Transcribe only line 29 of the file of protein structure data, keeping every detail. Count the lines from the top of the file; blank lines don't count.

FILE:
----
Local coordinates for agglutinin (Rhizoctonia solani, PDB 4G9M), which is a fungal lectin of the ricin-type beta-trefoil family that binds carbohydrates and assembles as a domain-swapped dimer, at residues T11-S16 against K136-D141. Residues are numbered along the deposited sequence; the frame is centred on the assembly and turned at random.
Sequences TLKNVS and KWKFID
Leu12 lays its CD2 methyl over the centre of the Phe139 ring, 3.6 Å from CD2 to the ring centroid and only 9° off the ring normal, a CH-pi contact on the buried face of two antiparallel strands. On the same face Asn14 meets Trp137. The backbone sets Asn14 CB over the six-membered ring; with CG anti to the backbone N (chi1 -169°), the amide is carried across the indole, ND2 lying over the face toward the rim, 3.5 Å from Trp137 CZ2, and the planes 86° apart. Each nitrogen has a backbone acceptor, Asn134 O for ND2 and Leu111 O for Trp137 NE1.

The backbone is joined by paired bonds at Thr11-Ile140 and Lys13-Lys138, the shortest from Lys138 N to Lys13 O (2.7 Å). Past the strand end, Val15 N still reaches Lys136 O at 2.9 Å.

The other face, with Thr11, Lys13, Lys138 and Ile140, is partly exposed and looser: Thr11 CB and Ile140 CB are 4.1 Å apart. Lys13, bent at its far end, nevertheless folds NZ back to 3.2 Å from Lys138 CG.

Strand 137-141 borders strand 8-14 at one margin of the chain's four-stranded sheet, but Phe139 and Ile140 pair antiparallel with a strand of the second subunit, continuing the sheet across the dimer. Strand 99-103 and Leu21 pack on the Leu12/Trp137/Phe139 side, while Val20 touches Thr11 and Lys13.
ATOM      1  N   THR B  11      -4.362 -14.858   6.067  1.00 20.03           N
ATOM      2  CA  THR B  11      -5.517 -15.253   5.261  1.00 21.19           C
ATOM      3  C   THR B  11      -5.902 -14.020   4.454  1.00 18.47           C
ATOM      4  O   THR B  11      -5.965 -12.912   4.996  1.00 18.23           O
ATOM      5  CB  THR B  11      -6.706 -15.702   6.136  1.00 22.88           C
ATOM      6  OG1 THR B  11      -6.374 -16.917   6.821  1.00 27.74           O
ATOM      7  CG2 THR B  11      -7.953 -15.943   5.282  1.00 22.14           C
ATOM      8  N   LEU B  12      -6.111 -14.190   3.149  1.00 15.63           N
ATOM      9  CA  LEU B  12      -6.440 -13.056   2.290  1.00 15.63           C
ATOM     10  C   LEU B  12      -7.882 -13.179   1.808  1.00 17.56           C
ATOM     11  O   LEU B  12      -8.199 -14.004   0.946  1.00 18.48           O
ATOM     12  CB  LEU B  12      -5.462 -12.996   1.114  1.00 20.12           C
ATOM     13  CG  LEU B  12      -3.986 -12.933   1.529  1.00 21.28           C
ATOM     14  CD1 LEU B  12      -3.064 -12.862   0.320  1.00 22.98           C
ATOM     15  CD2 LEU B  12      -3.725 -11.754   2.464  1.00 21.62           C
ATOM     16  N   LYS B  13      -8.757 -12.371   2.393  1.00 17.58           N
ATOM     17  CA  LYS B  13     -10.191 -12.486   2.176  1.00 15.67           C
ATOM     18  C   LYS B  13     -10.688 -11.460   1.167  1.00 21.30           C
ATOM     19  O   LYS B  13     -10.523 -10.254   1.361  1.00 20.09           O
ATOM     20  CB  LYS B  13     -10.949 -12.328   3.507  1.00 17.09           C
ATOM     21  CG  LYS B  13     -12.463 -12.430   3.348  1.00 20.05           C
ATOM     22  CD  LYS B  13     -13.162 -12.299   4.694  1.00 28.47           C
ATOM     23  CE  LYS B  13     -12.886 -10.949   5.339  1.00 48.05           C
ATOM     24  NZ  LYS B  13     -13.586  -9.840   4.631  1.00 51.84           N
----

ATOM     23  CE  LYS B  13     -12.886 -10.949   5.339  1.00 48.05           C